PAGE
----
How to Start Your Indie Game Studio


Computer game production is quickly becoming an enticing and profitable business. The giants of the industry have consumed most of the major titles, leaving a gaping hole for smaller studios to come in and develop projects under them. Developing a computer game is not an easy business. Development can grind out anything from 2 to 5 years, with no guarantee of success. There are however some steps to maximize the potential for success.

Things You'll Need

  • A team of workers
  • The dream to build
  • Knowledge of the game industry
  • Computer game development and construction is a time consuming business. To generate a title that could potentially earn you millions, you're first going to have an idea. That idea for a game should be unique, but rely on a variant of already successful titles. You must also consider what platform you intend to release the game on, and the adaptability from one console to another. As this is a computer game, it goes without saying that before you can produce a game, you must be a gamer.

  • Gather together your team. Initially it may only be you working out of your garage in your spare time. Make a list of the key people you will need to recruit. They include a programmer, a writer, an artist and a network administrator. If your game is to include online play, you will also need an IT technician.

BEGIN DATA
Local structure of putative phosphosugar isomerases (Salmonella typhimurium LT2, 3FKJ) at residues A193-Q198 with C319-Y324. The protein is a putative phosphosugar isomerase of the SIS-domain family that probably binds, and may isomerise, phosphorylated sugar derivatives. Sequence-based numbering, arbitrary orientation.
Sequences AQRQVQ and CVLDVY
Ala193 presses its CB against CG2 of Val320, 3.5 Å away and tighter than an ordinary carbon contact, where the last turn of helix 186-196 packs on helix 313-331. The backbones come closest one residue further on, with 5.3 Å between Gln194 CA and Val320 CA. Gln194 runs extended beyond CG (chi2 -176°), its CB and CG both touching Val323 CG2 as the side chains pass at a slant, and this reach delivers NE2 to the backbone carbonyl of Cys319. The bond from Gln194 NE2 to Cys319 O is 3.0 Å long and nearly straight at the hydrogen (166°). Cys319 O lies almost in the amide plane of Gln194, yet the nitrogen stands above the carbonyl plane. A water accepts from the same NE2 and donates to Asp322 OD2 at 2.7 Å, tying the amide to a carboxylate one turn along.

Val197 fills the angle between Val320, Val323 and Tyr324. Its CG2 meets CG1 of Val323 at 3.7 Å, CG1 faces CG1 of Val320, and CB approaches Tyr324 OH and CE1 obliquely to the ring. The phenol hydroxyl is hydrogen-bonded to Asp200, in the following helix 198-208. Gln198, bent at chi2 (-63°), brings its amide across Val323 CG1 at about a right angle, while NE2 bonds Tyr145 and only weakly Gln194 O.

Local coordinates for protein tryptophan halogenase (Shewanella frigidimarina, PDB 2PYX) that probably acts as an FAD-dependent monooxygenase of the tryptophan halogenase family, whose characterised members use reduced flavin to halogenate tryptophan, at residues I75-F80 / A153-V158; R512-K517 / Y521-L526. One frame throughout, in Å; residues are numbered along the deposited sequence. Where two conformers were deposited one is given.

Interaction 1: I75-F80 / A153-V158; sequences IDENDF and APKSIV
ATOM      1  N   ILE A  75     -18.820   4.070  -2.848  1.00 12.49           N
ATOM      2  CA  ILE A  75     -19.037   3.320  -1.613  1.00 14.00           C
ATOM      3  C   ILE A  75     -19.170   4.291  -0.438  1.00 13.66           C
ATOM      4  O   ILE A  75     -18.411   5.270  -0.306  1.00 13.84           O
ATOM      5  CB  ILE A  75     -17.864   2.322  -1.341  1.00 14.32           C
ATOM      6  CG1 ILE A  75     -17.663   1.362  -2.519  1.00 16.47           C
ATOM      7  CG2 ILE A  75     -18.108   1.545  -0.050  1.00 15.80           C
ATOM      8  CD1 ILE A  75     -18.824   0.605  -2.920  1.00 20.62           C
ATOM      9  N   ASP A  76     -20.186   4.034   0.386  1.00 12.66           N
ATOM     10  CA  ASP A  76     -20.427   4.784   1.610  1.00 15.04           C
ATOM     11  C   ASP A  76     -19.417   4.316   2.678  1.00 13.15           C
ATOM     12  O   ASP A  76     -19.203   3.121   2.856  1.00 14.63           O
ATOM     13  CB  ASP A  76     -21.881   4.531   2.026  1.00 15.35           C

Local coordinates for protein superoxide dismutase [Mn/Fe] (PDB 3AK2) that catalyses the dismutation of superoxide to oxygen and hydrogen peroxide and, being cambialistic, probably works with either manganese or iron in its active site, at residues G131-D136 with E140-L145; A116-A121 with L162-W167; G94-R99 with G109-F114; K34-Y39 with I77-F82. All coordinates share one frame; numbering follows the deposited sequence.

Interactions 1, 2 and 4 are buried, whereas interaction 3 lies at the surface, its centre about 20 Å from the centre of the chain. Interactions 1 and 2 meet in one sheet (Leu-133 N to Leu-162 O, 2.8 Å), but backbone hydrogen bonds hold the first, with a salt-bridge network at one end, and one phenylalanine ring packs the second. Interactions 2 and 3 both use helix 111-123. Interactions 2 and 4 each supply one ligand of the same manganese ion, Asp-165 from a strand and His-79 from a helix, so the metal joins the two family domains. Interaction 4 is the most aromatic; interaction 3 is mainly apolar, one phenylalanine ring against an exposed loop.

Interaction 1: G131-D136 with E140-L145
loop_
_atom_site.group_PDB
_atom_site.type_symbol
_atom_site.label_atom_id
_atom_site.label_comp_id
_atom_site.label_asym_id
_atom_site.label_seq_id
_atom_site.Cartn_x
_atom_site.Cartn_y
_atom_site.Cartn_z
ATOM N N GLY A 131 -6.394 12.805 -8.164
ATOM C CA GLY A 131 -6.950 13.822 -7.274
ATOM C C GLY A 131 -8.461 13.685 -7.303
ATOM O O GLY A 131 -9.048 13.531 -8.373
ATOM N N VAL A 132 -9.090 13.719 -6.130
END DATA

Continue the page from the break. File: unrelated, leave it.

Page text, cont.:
• Put together a business plan. Money makes the world go round and without knowing an estimate of costs, it makes little sense to quit your day job and begin working on a project without dropping into your own savings. Put the plan into a small document presentation and carry it with you where ever you go. You never know who you may meet and show an interest in the project.

  • Establish a presence online. Put together the best looking website you can create. There are a number of free programs that will let you set up blogging, forums, and production accomplishments for very little money. Buy your domain name.

  • Establish your financial contribution up front. Knowing exactly how encumbered you are before starting the project will provide an ad hoc benchmark on how long you can finance the project. Reducing your expenses as you go not only personally but professionally will also assist. Remember that when you go to buy new equipment, ask yourself if you can achieve the same result at a reduced price, such as used equipment or the discontinued model.

  • Conferences and expos are a must. Do whatever you can to cross the country to these events. The networking connections alone will make it invaluable, and you generally will meet like like-minded people who are prepared to work on a good cost at a marginal initial cost.

  • Persistence is the key to this business, so is knowing when to walk away from the project. If a major producer comes out with a similar game concept, chances are your project may not succeed. Know when it is time to leave your project and know when you should leave your project.

Tips & Warnings

  • Amazingly, if you tell friends and family that you have a project, most will be eager to invest. Never take their money as a donation and always show them your business plan and point out the exit strategies.
  • More indie game companies fail then are a success. Some fail due to poor planning, most fail due to economic constraints. If you can't afford the financial loss, then you probably should not start.

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  • Photo Credit Tesseraction Games
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